Bergerie de Villareaux We dedicated an afternoon of workshops and full plenary sessions in the meeting of ACORN’s global organizing staff to explicating more fully for everyone the variety and depth of our efforts and partnerships in organizing informal and service workers. Certainly, this is the heart of our organizing and support for the ACORN unions and projects in India, and, luckily, for the first time two of our office directors had been able to get visas and attend the meeting. Others came to understand the history of our efforts since 1980 with our sister organization, the United Labor Unions, as well as other fledgling efforts in Lyon, France, and alliances in the United Kingdom and Peru. Our longtime comrades from the Netherlands, Lieke Smits and Ron Mayer, now both in critical organizing positions within the one-million member FNV, also attended and shared with us their strategy and work using digital organizing techniques and organizing essential, or indispensable, as they are called in Holland, workers.
Our sister organization and affiliate, ReAct Transnational, based in Lyon, but working to support ACORN in Cameroon, as well as supporting a variety of labor-based campaigns and individual union and global federation efforts, was also center stage. Correctly, the ReAct coordinator, Marielle Bencheboune, had sought to use the meeting to integrate and coordinate the work of ReAct globally, especially in Europe, with the work being done by ACORN and its affiliates, country by country. Meetings with the country directors and senior organizers made this issue a central topic as well. The emerging recognition of the power and sweep of Amazon and its business model, now vying to replace Walmart, our longtime nemesis, as the number one concern for workers had made the topic more fundamental as well.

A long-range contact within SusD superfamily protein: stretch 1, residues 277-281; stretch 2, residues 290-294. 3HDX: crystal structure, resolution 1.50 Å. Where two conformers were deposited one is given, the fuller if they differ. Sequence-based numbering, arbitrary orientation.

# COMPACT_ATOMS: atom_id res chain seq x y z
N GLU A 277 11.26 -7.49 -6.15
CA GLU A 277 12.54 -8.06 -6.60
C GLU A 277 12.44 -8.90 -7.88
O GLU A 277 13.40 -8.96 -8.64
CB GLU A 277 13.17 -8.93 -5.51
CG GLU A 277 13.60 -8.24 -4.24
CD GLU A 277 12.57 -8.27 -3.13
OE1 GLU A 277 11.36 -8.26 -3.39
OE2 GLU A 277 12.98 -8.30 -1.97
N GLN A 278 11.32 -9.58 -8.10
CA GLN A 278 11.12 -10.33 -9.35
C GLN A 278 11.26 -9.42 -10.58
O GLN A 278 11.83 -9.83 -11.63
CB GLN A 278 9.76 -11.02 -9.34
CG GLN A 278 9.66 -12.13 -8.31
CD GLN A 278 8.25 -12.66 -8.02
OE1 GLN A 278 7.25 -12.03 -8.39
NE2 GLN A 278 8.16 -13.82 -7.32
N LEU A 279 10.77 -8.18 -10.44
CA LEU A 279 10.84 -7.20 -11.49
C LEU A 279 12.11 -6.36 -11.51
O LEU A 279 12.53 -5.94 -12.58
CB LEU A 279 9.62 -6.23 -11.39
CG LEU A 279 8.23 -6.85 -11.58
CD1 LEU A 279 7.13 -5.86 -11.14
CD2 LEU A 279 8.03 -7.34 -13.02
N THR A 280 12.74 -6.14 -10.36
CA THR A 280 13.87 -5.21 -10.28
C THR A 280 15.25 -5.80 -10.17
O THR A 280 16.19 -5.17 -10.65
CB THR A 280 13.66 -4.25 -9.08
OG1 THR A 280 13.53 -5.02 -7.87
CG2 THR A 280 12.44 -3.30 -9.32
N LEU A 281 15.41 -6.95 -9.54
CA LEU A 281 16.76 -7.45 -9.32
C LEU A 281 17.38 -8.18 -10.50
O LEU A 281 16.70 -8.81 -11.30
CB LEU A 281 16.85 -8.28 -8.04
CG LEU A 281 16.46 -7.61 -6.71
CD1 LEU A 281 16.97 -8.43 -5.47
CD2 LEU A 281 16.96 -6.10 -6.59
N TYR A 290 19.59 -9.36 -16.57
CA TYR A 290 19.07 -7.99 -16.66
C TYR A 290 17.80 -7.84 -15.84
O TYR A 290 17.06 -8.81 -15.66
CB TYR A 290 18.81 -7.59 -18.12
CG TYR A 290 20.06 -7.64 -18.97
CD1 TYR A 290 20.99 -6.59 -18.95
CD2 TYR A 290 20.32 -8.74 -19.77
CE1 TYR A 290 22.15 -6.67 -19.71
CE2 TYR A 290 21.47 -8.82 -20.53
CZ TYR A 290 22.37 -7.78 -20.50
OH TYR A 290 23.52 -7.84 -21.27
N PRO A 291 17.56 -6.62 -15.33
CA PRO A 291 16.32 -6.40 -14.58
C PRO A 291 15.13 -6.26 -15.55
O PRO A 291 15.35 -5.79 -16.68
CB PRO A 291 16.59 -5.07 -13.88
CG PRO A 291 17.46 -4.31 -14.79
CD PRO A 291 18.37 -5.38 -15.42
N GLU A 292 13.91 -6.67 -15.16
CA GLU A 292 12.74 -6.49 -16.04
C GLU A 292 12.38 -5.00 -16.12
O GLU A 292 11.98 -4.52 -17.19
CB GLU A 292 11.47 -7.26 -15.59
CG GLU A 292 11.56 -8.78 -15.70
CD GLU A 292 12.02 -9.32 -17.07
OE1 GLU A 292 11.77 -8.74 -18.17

The crux of the debate was both strategic and tactical, but relied on important, but illusive, reckonings. Various affiliates reported long histories of trainings and contracts with unions for this and that on a tactical level that is often transactional. Many saw unions as primary financial supporters as well, especially in Canada and Peru. Others saw our value proposition to be our experience in organizing workplaces directly (home care, Walmart, school workers) at scale in US and globally or through contracts, as strategic partners on a more transformative level. Each country’s experience is distinct, while Marielle and ReAct are willing and able to translate and support the work globally, how should this be coordinated and bring value to the local country organizations and project as well? Increasingly, our strongest suit has been organizing informal workers where there is interest, but there are few equivalences among institutional labor or attention and investment, globally or nationally. The very thinness of many union organizing programs and capacity is also delimiting in building labor-community alliances.
Progress was made, but the question is both important and challenging, so much discussion and work remains to be done to develop consensus on a seamless plan to advance all interests forward.